“Texans would be without electricity for longer than three days to keep the federal government out of their business.” Former Texas Governor and Former United States Energy Secretary Rick Perry. February 18, 2021.
President Trump’s former Energy Secretary Rick Perry made that remark during the severe February 2021 winter storm that crippled Texas’ electric power grid. Due to that catastrophic electric utility failure, large segments of Texas’ populace were without heat, power, and fresh water for several days.
The proximate cause of that outage was Texas utilities’ under investment in “weatherizing” their grids. “Weatherizing” investments were necessary to protect those grids during infrequent instances of extreme weather. ERCOT, the Electric Reliability Council of Texas, at the time, unlike regulators in other regions at similar or higher latitudes, did not allow utilities to include “weatherizing” investments in their rate bases. Texas utilities, as a result, were not able to recover the cost of such investments; earn a return on those investments; and charge their customers for the higher operating costs of those capital investments. Therefore, few Texas utilities made “weatherizing” investments.
It is estimated monthly customer electric utility bills would have been at least 5% higher had that state’s utilities “weatherized” their systems. The cost of Texas utilities’ failure to invest was estimated to be several billion dollars last winter…in addition to dozens of lost lives!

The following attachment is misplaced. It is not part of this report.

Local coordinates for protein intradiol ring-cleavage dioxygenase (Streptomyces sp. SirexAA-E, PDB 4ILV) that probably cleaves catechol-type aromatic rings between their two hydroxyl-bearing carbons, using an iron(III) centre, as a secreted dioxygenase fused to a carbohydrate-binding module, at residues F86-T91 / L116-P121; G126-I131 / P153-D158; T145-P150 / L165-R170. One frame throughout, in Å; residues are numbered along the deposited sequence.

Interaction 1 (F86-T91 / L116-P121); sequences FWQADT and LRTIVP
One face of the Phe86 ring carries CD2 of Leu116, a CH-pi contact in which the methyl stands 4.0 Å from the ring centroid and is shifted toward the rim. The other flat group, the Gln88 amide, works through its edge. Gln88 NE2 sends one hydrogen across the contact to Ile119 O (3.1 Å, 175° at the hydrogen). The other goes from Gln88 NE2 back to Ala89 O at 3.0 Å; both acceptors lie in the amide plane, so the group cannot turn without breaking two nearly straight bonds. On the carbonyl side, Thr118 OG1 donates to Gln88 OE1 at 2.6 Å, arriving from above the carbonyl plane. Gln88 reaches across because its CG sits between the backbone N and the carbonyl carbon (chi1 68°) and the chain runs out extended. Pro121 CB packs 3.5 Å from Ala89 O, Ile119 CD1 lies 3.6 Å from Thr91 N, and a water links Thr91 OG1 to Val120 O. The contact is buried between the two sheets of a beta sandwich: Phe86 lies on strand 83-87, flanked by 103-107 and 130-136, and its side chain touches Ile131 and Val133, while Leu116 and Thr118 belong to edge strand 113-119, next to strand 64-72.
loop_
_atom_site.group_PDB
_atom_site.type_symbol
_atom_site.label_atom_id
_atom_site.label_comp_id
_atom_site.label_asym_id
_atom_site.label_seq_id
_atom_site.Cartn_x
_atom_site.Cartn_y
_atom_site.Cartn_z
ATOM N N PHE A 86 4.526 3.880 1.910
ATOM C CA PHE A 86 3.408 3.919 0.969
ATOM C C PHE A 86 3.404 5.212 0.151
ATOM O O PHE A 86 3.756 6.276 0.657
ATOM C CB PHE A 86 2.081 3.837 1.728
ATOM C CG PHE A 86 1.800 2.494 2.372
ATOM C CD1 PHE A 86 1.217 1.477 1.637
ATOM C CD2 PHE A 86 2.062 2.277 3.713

Members of ERCOT viewed their primary role as providing the cheapest energy to markets. This was obviously accomplished at the expense of building a more durable and resilient utility infrastructure. Several ERCOT members have since lost their jobs.
Board Squabbles at Condominium Delayed Repairs. The New York Times. July 4, 2021.
Just like Texas utilities’ choices not to invest in “weatherizing” power grids resulted in catastrophic failure last winter, the tragic and nearly unimaginable collapse of the beachside Champlain Towers condo in Surfside, Florida on June 24th, was also the result of a failure to invest for several years…in this instance, to maintain that building. Champlain Towers homeowners’ inability to commit to making timely property investments was likely due to sticker shock from increasingly costly repair projections. Shockingly, an engineering report by outside consultants in 2018 indicated deterioration of that seaside building required an immediate investment of at least $9 million by its middle class and retiree residents. This was to repair the building’s crumbling concrete and rebar foundation that had been damaged by water incursion from the sea and hurricanes over 40 years! In 2021, when the estimated costs of the postponed repairs for the 136-unit building had risen to at least $15 million, its homeowners association continued to debate and delay investing. Had those repairs not been neglected, the calamity that resulted in at least $100 million in property losses and, even worse, the loss of more than 120 lives…might have been averted.
In the mid-1970s, Hyatt Hotels Corp.’s (H, Financial) CEO Jay Pritzker scoffed at the idea that the most important metric to use in valuing hotels was EBITDA (earnings before interest, taxes, depreciation, and amortization). “Depreciation is a cost even if you don’t spend it every year,” Jay told me. “Things wear out and you must provide capital to replace and maintain those assets if you expect them to increase in value.” That is the case for hotels, condos, utilities, homes, and other real assets. “It is not realistic to think that you won’t need to spend your depreciation reserve. Since depreciation is a cost, it should not have a multiple attached to it and be added to the value of a property. If you don’t spend depreciation in a given year, it is just deferred maintenance. It is not eliminated maintenance,” Jay continued.